Volt from the blue

The Chevrolet Volt seems to have been around for ages, but the reality for British buyers is that the car has only just rolled up on these shores.

With right-hand-drive versions now available, albeit in small numbers, it’s time to see whether the plug-in hybrid Volt is worthy of the fuss that Chevrolet has been making of it for the last couple of years.

Looking at it makes me think of the film Back To The Future. Not because it looks anything like a DeLorean but because despite its futuristic drivetrain and displays, the Volt’s styling is reminiscent of the 1990s. Look at the back end of an old Nissan 300 ZX and you’ll see what I mean.

The Volt is in the vanguard of plug-in electric cars, with a range of 35-40 miles on battery power alone that has to be replenished by plugging into a wall socket, with fast-charge options available.

Setting it apart from ‘normal’ cars is the array of active displays - one as part of the instrument cluster and another atop the centre console, through which the (optional) satellite navigation and media interfaces work.

You can also display your eco-performance in real time, which is fascinating. With a glance at the screen every few moments, you can see how you’re doing in terms of saving energy.

A big fat ‘250mpg+’ measurement when you’ve been running on electric power only, although technically pointless, is absolutely brilliant. I only wish it said ‘1,000,000,000mpg+’, which would be equally true and much more dramatic.

At the heart of the Volt, managing the wonderfully seamless exchanges between the electric motor and the 1.4-litre petrol engine are four selectable drive modes: Normal, Sport, Mountain and Hold.

Normal leaves the car making the decisions and sees the electric motor used almost exclusively until battery power runs out.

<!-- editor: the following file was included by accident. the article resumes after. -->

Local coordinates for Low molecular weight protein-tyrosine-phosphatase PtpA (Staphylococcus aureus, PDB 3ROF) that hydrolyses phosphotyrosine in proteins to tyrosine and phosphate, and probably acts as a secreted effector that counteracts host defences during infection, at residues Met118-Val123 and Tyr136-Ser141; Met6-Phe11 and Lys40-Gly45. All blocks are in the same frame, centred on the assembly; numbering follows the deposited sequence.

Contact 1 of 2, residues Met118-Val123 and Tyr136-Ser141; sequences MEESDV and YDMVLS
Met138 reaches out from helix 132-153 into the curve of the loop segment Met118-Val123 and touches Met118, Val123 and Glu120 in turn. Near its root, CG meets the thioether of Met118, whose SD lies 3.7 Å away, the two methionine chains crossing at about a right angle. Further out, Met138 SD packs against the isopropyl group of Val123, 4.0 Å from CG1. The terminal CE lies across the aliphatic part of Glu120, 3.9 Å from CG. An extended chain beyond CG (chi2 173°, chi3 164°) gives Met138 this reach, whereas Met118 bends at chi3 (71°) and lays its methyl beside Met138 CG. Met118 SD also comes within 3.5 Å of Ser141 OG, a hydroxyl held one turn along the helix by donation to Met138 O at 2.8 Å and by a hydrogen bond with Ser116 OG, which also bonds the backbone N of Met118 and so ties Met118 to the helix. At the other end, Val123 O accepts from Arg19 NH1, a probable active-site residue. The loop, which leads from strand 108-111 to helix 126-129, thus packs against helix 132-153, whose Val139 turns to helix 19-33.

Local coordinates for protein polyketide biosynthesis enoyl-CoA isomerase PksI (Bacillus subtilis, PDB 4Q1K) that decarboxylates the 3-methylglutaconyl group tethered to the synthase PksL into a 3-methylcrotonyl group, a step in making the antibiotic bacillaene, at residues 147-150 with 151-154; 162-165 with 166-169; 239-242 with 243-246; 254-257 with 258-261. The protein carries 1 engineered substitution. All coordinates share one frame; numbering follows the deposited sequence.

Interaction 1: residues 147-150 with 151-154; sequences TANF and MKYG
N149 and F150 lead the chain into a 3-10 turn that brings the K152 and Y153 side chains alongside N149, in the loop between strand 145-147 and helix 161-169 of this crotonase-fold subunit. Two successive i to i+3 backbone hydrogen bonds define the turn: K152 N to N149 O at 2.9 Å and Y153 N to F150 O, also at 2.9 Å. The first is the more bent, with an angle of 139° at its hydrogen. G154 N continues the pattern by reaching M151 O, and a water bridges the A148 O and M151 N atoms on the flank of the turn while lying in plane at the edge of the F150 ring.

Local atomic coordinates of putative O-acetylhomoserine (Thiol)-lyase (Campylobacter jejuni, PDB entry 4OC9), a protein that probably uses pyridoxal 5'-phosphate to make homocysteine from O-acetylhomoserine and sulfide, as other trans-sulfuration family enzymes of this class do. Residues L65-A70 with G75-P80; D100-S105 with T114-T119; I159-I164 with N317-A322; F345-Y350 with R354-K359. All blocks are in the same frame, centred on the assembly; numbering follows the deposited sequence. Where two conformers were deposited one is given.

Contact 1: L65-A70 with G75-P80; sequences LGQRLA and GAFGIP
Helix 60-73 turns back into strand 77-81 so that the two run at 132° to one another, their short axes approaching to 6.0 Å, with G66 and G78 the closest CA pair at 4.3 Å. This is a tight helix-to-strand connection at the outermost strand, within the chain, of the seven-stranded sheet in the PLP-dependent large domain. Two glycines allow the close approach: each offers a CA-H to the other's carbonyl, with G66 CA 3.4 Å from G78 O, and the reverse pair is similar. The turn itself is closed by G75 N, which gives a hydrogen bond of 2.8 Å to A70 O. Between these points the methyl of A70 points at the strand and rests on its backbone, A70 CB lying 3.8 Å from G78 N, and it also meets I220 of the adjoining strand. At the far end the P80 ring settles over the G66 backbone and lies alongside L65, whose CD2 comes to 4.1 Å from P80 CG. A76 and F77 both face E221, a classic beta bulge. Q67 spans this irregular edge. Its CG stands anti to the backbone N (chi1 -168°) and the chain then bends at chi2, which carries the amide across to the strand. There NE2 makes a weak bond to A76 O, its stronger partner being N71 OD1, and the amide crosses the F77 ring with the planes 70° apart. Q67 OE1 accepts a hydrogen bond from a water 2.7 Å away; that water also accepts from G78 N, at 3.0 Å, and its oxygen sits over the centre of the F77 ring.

Sport gives sharper throttle response, Mountain keeps back a reserve of electric power for helping the Volt to climb long, steep hills, and Hold is a Europe-specific mode designed to use as little electric power as possible to allow you to decide when you want to use it.

But the great thing about Hold mode is that at low speeds, pulling away from a standstill and so on it still uses the electric motor alone, boosting average fuel economy massively.

It all works remarkably neatly. The motor offers impressive torque for quick acceleration up to urban speeds, the petrol engine can barely be heard most of the time it’s active, and the stylish on-screen diagrams make the Volt feel like a thoroughly modern car.

To be fair, sometimes the engine, which is attached to a constantly variable transmission, revs strangely highly for a while, as if it needs to shift up a couple of gears. It’s the only anomaly in a pretty flawless drivetrain and is all the more conspicuous for that.

A small 35-litre petrol tank is all you get, to minimise the potential weight the car is carrying around on electric power.

Marks against the car come in the shape of an overly firm, fidgety and tyre-noisy ride at A- and B-road speeds and the fact that the boot isn’t properly enclosed. More sound-proofing around the wheel arches would be a good thing.

The ancillary stalks and contact points are chunky and high quality, the seat leather is soft and looks great, and that smooth, quiet engine and motor combination makes the Volt a genuine pleasure to potter around in.

It’s different to non-plug-in petrol-electric hybrids and it can be used more like a normal car, and the ease with which it allows and encourages zero-emission motoring is superb.